Sex tends to get relegated to its own category in life. 

We understand that kids learn about math, for example, from all sorts of life experiences and learning opportunities. Science is all around us, and social skills can be developed while doing just about anything. 

But sex? 

That’s for a fidgety kid and a nervous parent to talk about in hushed tones after some sort of embarrassing incident or uncomfortable school assignment. 

With three kids in their upper teen years, I’m realizing there are many ways kids can and should be learning about sex. It’s not necessary to use the word, and the connection between the topic of the moment and the child’s concept of sex isn’t always obvious. But many categories of Biblical teaching and everyday conversations contribute to a child’s concept of sex.

Here are a few examples to illustrate what I mean (and to get you thinking creatively!)— 

1. The Creation story

If possible, I think it’s always best to start with the Bible! And why not at the very beginning of the Bible?

In the beautiful creation story of Genesis 1 and 2, you can find rich material to teach the immense value of gender. When God created humankind in His own image (wow!), he did so in two different genders.

Somehow, this more fully expresses His image than if He had only created one gender.

Being male or female is a gift from the all-powerful Creator to each person born on this earth. I don’t believe we can overstate the importance of this conviction in the heart of a child as they eventually learn more about their own sexuality and the opposite gender.

It is very good that women and men exist together as image bearers of God.

2. Jesus’ conversations with women

There are so many things we could pull from different parts of Scripture, and I hope you’ll explore them with your family! But I want to skip ahead to the New Testament and Jesus’ life on earth.

Have you ever noticed Jesus’ interactions with women? The next time you need a new book of the Bible to read through in family devotions, why not choose Luke? As you read, try to point out the respect and friendship Jesus showed to the women in His life.

Jesus never engaged in a sexual relationship with any woman during His earthly life, but he modeled how the sexes should view one another and interact with each other. 

3. Body image issues

As a child grows up, he or she will develop a perspective of his own body which includes aspects of value, attractiveness, function, etc. Many body image struggles result in sexuality issues of some sort, so it’s crucial for a child to have a healthy self-image of the body as he or she grows up. 

A child that sees his or her body as… 

  • the temple of the Holy Spirit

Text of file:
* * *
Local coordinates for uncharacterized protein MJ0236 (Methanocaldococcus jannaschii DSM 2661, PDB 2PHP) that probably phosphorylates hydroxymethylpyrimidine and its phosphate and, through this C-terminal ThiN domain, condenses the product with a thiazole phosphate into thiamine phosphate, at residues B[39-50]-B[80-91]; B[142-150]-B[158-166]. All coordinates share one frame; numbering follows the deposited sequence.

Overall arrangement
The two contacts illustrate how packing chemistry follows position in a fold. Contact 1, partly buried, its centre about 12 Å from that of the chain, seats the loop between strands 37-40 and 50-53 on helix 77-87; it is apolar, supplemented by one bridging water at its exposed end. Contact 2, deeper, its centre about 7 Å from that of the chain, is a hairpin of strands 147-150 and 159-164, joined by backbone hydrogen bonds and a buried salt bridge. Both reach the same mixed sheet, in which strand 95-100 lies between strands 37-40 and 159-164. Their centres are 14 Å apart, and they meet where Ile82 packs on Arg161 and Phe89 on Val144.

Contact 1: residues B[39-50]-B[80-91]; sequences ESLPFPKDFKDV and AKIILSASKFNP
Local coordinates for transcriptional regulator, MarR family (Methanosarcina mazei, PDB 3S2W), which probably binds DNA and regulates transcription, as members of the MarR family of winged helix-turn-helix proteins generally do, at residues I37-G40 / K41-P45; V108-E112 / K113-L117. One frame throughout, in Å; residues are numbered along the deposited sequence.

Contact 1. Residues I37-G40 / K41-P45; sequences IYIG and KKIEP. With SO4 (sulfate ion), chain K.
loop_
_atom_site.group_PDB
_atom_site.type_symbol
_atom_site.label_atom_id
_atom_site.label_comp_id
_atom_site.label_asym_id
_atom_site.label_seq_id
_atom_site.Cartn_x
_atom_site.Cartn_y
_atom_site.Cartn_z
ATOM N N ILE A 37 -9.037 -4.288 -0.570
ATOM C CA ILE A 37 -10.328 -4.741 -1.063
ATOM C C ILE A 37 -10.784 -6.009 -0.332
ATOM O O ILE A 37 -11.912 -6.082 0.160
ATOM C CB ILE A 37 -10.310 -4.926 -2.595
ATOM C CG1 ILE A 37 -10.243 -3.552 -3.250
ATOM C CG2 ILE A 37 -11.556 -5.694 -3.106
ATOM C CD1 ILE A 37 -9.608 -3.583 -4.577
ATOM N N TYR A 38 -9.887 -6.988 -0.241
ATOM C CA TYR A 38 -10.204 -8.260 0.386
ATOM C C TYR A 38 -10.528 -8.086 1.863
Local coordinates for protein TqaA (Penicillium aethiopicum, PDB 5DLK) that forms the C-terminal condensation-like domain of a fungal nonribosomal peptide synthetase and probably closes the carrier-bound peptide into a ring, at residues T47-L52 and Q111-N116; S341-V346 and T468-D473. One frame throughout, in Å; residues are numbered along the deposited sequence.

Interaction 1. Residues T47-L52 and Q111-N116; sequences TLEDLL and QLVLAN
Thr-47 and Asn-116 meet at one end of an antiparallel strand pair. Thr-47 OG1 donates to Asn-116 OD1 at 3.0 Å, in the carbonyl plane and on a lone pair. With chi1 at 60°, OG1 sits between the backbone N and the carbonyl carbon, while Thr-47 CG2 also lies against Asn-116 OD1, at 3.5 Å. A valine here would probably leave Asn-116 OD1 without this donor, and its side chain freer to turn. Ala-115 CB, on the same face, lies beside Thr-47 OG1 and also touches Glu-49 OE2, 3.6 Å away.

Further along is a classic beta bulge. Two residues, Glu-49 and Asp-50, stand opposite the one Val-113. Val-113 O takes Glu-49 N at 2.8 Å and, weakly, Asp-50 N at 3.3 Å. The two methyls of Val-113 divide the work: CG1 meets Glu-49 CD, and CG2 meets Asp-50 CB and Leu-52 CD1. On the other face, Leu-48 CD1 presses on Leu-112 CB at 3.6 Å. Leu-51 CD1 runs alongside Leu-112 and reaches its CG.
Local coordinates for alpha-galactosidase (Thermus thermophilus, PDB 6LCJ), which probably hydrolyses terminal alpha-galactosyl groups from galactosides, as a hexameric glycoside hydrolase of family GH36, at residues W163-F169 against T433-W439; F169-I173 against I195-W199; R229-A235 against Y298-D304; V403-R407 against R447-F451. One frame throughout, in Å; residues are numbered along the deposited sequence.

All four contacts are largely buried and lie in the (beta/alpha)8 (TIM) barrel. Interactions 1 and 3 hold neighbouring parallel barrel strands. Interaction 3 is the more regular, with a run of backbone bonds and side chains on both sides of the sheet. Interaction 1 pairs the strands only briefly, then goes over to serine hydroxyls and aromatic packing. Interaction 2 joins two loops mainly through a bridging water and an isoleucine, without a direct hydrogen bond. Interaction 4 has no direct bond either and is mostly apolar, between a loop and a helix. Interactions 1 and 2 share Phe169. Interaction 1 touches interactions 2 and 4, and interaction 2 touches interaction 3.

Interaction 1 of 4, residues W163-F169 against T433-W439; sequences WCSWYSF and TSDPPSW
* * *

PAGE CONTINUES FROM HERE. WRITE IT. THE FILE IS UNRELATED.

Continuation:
• created to glorify God and reflect His image
  • affected by sin but not a slave to sin if he or she is trusting in Christ

will be equipped to deal with physical insecurities the right way. Instead of seeking approval from peers in order to feel good about themselves, he or she will be able to frame comments or feelings in the context of God’s good and purposeful design. This includes God’s design for sex (beautiful in marriage, dangerous and unsatisfying outside of it). Conversations about the body that don’t include the word sex are still forming a child’s perspective on sex.

Conversations... that don't include the word sex are still forming a child's perspective on sex.

4. Weddings, divorces, and scandals

When a Christian family attends a Christian wedding, it’s prime time for “God’s plan for sex” conversations— without even mentioning sex! Maybe something like this:

“Hey, do you all know why Alex is marrying Jessica today? Did you know that God planned for a man to ask a woman to marry him so they can become one person together in a way? And when they do that, and they live together and don’t hide anything from each other, and want to serve God together, they glorify God in a very special way.” 

Our kids will also see difficult situations like divorce, teenage pregnancy, and abuse. Our children’s awareness of sin and tragic consequences can provide tender, heart-rending opportunities to impress on them God’s holy design and the terrible results of not following His way. 

Sex, and all parts of life affected by it, can be seen as a good gift of God while still understanding how tragic its misuse can be. 

5. Pleasure and delayed gratification

We’ve all had to tell hungry kids, “No, you can’t have a cookie right now. Dinner is almost ready!”

 What can such a mundane interaction teach our children about sex?

When we teach our children about delayed gratification, we help them discern between healthy enjoyment of God-given pleasures and potentially harmful, unhealthy pursuits of pleasure.

Food, recreation, and sex are gifts from God that provide pleasure and gratification. None of us are born with the ability to discern wisely how to enjoy these gifts in a way that honors God and also brings the greatest true pleasure. We tell ourselves lies about how much satisfaction something will bring us— when our experience has already taught us otherwise.

Our children will continue to live this way unless we teach and train them to choose the harder— but in the long run more pleasurable— route to gratification. This is the root of sex education!

Get creative, friends!

I’ve only scratched the surface here. Everyday life offers so many opportunities to teach our children about sex, sexuality, gender and pleasure in a godly, biblical and healthy way. Don’t relegate “sex education” only to specific, planned conversations about sex— though those are necessary, too! I hope this brief article gets you started on lots of creative ideas for helping your children develop a God-honoring view of sex.